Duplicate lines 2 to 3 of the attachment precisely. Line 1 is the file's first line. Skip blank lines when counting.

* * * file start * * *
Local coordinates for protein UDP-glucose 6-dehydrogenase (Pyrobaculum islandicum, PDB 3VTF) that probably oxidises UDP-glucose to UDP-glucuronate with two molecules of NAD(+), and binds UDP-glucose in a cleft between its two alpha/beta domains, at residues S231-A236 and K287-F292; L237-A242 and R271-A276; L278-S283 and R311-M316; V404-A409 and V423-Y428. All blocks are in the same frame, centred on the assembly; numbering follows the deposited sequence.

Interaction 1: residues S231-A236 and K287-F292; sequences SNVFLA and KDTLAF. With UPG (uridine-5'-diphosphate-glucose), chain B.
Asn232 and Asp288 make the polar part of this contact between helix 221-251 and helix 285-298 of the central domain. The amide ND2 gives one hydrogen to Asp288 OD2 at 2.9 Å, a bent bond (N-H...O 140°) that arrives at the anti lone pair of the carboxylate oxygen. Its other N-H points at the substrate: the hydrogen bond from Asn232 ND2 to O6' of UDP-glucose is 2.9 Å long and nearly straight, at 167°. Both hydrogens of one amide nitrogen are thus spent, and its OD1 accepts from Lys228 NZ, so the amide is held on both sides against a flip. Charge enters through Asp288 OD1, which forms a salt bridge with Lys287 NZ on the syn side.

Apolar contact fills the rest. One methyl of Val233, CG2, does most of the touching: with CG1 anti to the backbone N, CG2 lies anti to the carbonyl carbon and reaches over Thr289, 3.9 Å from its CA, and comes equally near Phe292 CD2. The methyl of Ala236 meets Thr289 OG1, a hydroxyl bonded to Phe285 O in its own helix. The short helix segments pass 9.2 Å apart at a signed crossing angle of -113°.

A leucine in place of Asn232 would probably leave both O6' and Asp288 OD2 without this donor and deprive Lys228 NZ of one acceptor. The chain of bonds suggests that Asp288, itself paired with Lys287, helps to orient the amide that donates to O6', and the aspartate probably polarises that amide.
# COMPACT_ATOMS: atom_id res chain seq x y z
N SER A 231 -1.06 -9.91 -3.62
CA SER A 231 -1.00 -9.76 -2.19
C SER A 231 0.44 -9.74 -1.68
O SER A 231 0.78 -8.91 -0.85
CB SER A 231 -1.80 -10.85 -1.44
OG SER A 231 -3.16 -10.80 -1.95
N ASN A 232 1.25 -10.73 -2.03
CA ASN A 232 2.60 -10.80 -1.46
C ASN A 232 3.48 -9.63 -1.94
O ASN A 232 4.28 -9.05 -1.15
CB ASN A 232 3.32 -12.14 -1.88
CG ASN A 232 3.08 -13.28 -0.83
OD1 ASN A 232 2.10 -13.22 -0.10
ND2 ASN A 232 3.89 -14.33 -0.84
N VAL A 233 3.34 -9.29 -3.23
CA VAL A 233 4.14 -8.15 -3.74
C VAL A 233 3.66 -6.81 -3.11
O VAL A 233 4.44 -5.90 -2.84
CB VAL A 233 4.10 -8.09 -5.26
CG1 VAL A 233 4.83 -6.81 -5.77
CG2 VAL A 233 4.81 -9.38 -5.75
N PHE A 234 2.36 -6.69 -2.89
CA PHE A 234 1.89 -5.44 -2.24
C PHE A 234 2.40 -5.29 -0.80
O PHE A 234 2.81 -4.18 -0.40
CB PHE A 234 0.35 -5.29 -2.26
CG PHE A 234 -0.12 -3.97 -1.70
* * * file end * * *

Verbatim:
Interaction 1: residues S231-A236 and K287-F292; sequences SNVFLA and KDTLAF. With UPG (uridine-5'-diphosphate-glucose), chain B.
Asn232 and Asp288 make the polar part of this contact between helix 221-251 and helix 285-298 of the central domain. The amide ND2 gives one hydrogen to Asp288 OD2 at 2.9 Å, a bent bond (N-H...O 140°) that arrives at the anti lone pair of the carboxylate oxygen. Its other N-H points at the substrate: the hydrogen bond from Asn232 ND2 to O6' of UDP-glucose is 2.9 Å long and nearly straight, at 167°. Both hydrogens of one amide nitrogen are thus spent, and its OD1 accepts from Lys228 NZ, so the amide is held on both sides against a flip. Charge enters through Asp288 OD1, which forms a salt bridge with Lys287 NZ on the syn side.